EL: It was chaos. I was in the command post, besieged by the half of the garrison that wasn't guarding us. I tried to put up a shield around the building, but Xavier's students started attacking psionically and with force beams and with ice. I had to stop lifting and hold the submarine in place while I reinforced our defenses. It was a tremendous strain. We held out for almost an hour until the one with the force beams sliced open a tank containing pressurized liquid hydrazine. The entire fight vanished in a fog of explosive gas and I further reinforced the shield just in time for the explosion. It was too much, even for me. I lost consciousness.
Int: The Philadelphia was lost.
EL: After I passed out, the submarine began to sink again. It disintegrated before I could regain consciousness.
Int: What happened at the base?
EL: An unconfined vapour cloud explosion, a detonation of almost nuclear levels of destruction. I was able to protect those inside the command post, but over 500 of those outside lost their lives and over a thousand more were injured. Of those, some 300 lost limbs and senses. Worse, six of those atomic missiles that the phone company built to defend New York had their propellant explode inside their silos and plutonium was scattered over much of the site. I was able to contain most of it, but it might have even been worse, had one of the attackers not erected a wall of ice between the main fire and the majority of the missiles.
Int: What happened after?
EL: They tried to arrest me, in spite of my assistance and my diplomatic passport. I still had enough of my power to prevent them from taking me away, and I was able to fly to safety. There was a congressional enquiry of course, but the officers at the base came through for us. What surprised John was the anti-mutant backlash that struck after. Although the loss of the Philadelphia was the responsibility of Xavier's assault, the general public blamed the loss upon me, identifying me as a foreign threat, as a contagion. John based the rest of his political career on fighting that hatred. I did what I could, but of course the part that I could play was limited.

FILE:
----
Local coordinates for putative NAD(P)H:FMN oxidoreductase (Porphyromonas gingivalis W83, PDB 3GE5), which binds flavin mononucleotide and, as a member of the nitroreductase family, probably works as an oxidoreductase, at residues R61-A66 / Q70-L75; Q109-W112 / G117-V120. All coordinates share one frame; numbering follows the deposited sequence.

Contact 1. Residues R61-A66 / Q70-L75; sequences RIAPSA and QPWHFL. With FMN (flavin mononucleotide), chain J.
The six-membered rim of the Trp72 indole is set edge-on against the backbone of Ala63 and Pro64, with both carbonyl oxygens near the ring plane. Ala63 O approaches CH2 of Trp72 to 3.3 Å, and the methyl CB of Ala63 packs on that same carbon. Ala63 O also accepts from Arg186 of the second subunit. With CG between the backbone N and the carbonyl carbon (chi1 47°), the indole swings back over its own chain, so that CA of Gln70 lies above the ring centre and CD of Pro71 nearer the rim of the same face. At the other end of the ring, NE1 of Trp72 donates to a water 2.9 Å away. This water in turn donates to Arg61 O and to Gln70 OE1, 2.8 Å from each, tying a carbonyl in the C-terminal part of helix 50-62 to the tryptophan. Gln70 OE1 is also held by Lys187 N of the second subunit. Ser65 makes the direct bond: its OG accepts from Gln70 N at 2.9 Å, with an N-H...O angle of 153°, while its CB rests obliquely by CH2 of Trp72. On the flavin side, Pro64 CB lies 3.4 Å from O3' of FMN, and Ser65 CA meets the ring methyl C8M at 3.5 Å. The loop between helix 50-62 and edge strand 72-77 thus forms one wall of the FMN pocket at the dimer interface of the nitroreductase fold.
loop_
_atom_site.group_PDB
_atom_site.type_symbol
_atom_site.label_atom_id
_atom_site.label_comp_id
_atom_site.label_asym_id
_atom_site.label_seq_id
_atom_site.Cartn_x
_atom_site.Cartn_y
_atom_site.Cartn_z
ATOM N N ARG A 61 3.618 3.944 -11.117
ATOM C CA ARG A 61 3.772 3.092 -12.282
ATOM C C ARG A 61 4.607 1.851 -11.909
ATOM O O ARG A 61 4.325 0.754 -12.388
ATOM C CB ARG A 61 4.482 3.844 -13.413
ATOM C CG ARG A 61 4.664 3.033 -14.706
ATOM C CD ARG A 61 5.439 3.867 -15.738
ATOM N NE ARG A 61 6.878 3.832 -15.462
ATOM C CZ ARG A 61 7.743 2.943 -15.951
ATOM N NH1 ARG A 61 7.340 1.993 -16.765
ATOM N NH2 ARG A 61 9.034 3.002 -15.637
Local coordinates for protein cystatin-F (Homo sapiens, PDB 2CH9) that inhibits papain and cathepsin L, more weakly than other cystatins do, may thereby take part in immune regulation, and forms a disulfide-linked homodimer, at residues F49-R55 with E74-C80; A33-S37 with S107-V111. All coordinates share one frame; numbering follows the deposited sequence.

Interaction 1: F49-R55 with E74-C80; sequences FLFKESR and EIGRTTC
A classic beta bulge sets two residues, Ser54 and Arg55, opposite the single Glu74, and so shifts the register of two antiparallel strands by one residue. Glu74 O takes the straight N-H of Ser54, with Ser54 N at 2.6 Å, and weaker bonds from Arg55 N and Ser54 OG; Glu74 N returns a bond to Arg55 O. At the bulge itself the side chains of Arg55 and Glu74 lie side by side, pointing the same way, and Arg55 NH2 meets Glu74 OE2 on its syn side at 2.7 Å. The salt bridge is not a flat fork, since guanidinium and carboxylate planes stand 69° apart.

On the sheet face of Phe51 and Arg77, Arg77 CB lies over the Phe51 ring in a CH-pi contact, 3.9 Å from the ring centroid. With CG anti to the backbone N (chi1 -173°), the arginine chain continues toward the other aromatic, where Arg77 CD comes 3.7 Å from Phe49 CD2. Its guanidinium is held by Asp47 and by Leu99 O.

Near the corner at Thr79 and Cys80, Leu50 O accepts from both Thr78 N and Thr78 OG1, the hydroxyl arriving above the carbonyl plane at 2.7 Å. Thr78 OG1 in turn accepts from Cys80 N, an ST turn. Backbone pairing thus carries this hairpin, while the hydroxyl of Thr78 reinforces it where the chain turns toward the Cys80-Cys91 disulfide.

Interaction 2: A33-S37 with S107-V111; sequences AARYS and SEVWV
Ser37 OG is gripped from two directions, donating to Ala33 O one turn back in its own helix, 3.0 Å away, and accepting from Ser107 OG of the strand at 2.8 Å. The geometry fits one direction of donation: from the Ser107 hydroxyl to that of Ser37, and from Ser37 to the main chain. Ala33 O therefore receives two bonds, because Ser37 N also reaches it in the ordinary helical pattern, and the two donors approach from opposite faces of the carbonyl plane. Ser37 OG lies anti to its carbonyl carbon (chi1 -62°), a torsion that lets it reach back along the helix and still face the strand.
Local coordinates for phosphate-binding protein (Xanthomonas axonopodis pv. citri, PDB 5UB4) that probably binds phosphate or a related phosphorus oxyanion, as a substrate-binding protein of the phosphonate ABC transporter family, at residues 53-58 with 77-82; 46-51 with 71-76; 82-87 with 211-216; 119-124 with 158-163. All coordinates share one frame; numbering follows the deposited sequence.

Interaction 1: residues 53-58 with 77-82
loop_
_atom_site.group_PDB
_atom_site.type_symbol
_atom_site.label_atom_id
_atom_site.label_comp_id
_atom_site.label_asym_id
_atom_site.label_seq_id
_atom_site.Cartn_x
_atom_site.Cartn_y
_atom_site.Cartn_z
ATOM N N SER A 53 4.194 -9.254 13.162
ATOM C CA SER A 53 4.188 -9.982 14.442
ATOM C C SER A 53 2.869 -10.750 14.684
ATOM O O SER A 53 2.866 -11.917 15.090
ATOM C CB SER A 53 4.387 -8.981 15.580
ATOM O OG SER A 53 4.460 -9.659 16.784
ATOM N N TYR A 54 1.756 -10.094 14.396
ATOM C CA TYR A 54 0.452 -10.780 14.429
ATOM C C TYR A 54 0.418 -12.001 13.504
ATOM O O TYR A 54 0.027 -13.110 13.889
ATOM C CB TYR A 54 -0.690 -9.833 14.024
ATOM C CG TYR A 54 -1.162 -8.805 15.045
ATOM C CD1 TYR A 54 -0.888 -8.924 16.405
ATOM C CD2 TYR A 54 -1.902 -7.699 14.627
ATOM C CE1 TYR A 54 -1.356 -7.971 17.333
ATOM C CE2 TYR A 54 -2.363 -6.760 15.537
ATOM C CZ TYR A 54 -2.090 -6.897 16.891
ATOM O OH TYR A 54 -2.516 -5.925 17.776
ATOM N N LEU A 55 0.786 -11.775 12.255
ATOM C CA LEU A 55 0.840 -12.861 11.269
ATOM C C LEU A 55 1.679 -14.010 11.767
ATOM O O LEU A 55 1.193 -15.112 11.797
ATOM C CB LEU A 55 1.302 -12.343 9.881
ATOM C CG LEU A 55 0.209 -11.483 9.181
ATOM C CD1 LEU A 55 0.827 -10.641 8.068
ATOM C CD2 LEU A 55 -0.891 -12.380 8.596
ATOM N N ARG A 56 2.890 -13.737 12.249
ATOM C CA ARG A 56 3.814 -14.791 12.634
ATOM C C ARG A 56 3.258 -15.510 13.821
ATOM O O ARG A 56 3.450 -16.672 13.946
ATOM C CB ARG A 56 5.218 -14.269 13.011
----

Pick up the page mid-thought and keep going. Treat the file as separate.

Int: Why would have Xavier have gone after you?
EL: I am not certain. I have no idea how he knew I was there, which suggests that he had another goal in mind, though I have no idea what it might have been. To put children at such risk, it chills my heart even now. Once he knew I was there, he might have attacked me in revenge, or to deliberately provoke an anti-mutant response. He doubled the size of the school shortly thereafter, and I cannot imagine that the anti-mutant reaction did not assist his recruitment efforts.